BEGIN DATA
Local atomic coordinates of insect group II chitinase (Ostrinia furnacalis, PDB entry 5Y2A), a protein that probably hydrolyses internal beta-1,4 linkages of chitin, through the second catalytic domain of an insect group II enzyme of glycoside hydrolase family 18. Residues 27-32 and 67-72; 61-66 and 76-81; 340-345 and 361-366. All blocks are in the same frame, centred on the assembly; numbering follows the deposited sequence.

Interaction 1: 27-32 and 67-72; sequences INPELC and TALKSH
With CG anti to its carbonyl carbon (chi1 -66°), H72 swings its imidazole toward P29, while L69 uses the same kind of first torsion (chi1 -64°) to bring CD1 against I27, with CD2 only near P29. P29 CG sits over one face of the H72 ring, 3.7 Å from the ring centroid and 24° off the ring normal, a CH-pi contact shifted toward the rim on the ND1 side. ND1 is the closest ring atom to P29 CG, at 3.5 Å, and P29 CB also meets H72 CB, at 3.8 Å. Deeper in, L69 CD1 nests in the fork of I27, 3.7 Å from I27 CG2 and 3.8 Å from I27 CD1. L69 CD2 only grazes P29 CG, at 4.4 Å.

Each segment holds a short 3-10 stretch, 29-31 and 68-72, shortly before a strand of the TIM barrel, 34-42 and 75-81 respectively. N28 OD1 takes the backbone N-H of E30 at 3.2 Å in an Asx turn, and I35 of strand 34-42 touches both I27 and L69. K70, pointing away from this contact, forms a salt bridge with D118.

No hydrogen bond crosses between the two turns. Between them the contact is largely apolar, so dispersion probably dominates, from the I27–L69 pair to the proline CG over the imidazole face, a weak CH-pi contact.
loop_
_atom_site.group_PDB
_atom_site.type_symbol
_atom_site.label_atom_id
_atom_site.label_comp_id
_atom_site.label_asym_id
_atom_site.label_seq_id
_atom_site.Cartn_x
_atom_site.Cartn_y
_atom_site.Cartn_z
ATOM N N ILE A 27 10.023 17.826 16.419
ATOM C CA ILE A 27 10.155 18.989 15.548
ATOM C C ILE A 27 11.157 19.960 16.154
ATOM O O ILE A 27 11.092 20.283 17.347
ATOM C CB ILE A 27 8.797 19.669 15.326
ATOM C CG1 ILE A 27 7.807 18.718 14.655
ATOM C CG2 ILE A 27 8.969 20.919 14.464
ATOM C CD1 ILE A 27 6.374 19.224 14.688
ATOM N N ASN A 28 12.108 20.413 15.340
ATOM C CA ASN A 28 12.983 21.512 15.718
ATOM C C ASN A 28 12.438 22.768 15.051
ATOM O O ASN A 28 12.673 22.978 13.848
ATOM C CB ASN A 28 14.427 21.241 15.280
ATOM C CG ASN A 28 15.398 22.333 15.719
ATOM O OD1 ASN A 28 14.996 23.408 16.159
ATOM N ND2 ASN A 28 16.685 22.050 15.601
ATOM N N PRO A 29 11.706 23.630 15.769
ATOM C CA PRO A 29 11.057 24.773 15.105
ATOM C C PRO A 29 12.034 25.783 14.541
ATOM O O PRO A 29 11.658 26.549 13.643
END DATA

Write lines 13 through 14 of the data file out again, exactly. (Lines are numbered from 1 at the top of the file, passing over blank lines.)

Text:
_atom_site.Cartn_x
_atom_site.Cartn_y